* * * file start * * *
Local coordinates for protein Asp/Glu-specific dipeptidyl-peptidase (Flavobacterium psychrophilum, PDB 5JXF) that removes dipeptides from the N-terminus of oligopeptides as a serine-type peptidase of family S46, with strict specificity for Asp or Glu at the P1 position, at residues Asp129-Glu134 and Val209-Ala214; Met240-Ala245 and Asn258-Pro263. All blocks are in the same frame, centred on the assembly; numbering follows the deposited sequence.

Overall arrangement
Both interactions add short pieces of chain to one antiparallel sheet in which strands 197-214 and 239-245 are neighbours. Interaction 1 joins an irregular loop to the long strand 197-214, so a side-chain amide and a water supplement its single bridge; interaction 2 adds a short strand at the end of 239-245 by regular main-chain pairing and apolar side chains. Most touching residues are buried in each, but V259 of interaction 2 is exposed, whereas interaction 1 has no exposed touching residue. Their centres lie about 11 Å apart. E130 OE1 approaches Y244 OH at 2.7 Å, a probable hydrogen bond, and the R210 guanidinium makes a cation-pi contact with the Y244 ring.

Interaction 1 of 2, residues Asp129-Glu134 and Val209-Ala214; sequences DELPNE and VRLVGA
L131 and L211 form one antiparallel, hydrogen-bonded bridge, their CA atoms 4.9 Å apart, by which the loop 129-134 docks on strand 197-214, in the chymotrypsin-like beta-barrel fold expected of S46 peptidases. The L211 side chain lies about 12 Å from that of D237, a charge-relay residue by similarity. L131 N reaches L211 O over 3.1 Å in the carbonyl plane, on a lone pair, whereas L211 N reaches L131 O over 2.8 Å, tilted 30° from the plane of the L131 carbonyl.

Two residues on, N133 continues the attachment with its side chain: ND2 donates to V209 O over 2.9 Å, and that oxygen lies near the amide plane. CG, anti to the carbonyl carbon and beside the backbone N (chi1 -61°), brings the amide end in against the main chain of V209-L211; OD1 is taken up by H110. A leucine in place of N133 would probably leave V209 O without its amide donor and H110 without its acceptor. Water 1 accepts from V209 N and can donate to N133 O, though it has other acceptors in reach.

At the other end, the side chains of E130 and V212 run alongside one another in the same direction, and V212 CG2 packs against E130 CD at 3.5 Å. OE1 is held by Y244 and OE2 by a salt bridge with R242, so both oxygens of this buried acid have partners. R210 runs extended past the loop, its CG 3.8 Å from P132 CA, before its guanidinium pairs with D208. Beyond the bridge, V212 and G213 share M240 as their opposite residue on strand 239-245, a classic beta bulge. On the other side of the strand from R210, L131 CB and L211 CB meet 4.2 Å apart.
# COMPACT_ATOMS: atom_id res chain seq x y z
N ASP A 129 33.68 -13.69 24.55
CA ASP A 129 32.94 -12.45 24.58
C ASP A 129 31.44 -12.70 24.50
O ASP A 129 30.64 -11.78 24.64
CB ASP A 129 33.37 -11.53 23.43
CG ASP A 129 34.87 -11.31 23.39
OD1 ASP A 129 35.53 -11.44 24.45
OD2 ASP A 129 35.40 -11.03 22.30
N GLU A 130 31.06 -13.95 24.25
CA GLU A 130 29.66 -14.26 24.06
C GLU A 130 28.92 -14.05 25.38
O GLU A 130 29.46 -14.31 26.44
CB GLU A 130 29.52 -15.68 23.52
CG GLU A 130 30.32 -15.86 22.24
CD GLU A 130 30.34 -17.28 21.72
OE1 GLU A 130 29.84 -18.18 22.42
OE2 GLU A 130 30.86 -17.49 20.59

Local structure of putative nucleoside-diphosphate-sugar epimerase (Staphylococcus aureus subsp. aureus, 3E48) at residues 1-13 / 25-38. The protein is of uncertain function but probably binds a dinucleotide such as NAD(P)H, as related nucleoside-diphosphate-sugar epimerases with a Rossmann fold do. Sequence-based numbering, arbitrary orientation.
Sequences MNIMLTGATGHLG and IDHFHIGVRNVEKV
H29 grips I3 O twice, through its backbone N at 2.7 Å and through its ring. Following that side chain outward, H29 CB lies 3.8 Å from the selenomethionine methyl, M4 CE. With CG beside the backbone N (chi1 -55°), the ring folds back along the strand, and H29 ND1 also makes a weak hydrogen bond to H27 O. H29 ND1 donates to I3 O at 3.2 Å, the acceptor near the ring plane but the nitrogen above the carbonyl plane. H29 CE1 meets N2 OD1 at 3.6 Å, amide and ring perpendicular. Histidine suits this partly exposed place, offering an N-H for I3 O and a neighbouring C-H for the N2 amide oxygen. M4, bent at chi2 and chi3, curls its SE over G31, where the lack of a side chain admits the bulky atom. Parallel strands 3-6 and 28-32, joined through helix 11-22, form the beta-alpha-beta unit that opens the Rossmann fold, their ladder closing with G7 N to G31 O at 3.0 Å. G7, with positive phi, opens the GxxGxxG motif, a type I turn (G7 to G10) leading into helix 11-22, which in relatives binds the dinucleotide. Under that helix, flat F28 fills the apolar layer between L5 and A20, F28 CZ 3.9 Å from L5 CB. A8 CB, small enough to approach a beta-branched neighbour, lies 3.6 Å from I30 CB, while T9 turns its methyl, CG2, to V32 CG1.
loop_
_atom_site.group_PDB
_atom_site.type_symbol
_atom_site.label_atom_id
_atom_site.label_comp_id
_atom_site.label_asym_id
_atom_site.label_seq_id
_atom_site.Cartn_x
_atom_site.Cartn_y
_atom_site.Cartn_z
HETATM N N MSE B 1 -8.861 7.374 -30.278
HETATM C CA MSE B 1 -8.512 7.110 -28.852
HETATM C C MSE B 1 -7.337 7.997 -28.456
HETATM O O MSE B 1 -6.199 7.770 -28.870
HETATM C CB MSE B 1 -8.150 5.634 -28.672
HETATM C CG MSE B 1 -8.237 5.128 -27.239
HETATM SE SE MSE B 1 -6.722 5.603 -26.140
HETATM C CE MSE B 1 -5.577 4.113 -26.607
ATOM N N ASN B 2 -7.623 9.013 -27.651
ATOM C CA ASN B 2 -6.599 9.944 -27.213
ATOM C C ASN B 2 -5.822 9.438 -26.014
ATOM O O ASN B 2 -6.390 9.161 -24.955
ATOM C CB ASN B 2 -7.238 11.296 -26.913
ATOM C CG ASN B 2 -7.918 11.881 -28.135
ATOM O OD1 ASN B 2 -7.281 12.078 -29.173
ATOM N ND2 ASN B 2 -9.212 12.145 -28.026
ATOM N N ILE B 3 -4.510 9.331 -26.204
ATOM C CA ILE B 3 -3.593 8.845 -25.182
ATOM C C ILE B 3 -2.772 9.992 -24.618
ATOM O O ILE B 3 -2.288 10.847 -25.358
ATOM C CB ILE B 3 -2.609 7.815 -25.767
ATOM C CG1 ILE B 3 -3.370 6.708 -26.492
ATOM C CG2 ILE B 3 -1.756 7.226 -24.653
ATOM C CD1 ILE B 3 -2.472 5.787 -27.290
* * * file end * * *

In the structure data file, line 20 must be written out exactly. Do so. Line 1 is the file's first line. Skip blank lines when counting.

O GLU A 130 29.46 -14.31 26.44